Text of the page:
"Bye," Shanra said to Eskimo, smiling hopelessly. She turned to the big guys.
"Ready to go?" asked one, the one in black.
One of the guys, the one in blue, bound her hands in futuristic looking glowing binders and they both started marching her down the hall. She looked at the one in black sidelong as she marched.
"Where are you taking me?" she asked.
"We are not allowed to say," the one in black said.
"Are you one of the prisoners, or hired help?"
"Not allowed to say."
"So..." In a final attempt at satisfactory answers, Shanra asked, "Doing anything Sunday?"
The one in black looked at her briefly. "Allowed to say, but not interested."
"Damn," said Shanra.
* * *
"Can I buy you a drink?"
The computer responded to Lance's request with strange and unearthly sounds the likes of which Lance and Eskimo had never heard. Lance repeated them the best he could, which was not very well. Human larynxes just aren't designed to do that.
"What are you doing?" Eskimo asked, looking up from a comic book she'd found in Lance's jacket. He'd read it before, but she hadn't. He'd torn it out of a magazine back at the spaceport. He hadn't bought the magazine.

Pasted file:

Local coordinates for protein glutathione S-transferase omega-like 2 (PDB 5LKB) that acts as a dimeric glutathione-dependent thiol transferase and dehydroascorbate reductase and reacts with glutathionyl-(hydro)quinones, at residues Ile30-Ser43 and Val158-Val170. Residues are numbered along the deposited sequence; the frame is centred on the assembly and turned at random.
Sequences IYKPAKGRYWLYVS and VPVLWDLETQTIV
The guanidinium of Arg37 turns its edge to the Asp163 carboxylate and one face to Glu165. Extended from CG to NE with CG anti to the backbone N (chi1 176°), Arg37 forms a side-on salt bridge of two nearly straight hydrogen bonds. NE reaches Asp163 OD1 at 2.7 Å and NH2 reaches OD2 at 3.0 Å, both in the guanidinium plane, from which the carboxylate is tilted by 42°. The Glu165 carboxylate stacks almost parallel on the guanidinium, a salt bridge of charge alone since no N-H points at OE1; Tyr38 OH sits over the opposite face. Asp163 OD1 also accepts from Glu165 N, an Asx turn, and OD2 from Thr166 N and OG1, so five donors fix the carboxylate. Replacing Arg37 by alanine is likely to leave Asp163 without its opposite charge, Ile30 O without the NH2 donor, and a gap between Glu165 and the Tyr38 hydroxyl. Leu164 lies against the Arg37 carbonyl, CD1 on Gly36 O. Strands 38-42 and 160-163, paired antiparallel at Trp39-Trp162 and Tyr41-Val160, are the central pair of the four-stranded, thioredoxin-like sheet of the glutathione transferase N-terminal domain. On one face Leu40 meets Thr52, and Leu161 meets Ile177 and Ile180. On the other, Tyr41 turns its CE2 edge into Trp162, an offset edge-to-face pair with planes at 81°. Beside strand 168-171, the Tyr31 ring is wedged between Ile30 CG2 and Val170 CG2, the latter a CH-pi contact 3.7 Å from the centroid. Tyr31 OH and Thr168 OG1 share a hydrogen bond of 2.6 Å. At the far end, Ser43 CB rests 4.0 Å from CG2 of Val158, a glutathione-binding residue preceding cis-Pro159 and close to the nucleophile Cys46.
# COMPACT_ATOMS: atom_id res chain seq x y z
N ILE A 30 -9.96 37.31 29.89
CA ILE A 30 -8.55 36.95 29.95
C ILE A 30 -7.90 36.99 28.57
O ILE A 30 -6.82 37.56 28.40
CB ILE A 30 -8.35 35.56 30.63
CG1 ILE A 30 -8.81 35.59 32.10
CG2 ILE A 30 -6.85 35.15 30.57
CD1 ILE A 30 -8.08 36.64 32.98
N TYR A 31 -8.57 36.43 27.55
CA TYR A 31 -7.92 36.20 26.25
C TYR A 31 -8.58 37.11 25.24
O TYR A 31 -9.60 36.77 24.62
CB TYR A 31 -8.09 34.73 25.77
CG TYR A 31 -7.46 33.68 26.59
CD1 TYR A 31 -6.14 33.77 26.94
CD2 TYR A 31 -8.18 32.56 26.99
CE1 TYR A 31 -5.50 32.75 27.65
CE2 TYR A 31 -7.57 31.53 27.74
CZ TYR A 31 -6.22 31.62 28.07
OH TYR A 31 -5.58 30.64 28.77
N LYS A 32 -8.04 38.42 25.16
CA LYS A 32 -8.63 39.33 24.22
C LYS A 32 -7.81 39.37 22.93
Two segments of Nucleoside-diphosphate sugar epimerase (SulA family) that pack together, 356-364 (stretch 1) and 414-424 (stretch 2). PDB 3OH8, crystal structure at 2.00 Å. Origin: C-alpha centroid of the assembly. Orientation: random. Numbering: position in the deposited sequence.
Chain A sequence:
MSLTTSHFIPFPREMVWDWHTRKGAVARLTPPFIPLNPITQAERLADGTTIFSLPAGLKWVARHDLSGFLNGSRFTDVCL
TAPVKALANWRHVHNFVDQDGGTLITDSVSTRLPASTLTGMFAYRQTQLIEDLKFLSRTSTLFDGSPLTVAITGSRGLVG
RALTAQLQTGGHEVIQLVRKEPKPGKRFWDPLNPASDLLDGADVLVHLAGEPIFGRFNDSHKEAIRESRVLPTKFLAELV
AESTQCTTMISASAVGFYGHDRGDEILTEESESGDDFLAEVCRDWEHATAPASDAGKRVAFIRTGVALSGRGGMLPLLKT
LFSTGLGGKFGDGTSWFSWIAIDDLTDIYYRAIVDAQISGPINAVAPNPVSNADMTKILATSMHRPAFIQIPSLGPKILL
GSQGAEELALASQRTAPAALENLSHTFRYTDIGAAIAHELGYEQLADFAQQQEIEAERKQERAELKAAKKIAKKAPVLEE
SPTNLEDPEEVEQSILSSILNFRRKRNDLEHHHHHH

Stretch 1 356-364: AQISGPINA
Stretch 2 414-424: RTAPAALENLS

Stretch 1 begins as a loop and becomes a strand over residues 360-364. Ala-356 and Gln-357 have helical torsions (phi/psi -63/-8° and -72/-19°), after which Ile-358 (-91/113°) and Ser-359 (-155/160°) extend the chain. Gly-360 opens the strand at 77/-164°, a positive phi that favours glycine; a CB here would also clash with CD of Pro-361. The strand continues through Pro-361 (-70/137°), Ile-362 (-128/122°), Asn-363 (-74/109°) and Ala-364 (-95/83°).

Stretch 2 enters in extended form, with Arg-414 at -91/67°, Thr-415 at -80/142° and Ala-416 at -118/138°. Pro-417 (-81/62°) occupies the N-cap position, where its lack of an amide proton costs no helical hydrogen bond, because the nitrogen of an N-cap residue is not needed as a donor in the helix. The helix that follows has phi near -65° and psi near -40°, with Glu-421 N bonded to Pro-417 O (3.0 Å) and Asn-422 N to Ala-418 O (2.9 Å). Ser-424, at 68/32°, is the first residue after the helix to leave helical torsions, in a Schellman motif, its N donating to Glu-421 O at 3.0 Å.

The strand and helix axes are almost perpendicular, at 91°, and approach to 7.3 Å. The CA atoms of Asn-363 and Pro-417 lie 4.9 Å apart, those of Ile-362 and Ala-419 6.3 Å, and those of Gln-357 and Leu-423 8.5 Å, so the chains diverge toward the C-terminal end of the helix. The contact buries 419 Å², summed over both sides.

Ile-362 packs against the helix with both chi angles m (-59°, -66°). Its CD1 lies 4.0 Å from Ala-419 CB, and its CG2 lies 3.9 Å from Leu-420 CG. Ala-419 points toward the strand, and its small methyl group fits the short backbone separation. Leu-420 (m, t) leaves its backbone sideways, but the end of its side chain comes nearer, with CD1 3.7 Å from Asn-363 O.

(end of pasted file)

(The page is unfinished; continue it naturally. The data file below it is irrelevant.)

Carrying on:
"I just pressed F9 to get the memory files, and it listed all the programs it had. I couldn't find Oregon Trail, so I'm playing with the human-alien translatey thingy."
The computer repeated his speech in the alien language. The sounds were strange and unearthly, but Lance and Eskimo had now heard the likes of them. They were still unfamiliar, however, except for a few garbled sounds that could just barely be recognized as "Oregon Trail."
"Cool," said Eskimo. "Let's make it say more brand names."
* * *
Shanra. It was the voice again.
"What do you want now?" Shanra snapped.
We had been waiting to tell you this. You would not have believed us until we had proof. But you must stay, Shanra. You have a family here.
"I know. You recaptured Buff, right?"
That. And one other thing. A door opened on the opposite side of the large, metallic room. Buff entered, holding an infant in his arms.
"Hold it like you'd hold a basketball, right?" Buff asked, looking as if he was going to dribble the dribbling baby.
Football, the voice reminded.
Buff looked put out. "Oh."
"Who's the kid?" Shanra asked, her voice considerably more gentle than before. She'd always had a soft spot for kids. They were so damn cute.
That's your son, Shanra.
"No, I mean really."
"I think I would have noticed if I'd had a son, even under the drug."
Once the child began growing we removed him from your body and placed him in an artificial development crystal.
"But-- but I haven't been gone long enough! It's barely been two weeks!"
Our artificial development technology speeds up the process by quite a bit. Of course, he's growing at a natural rate now.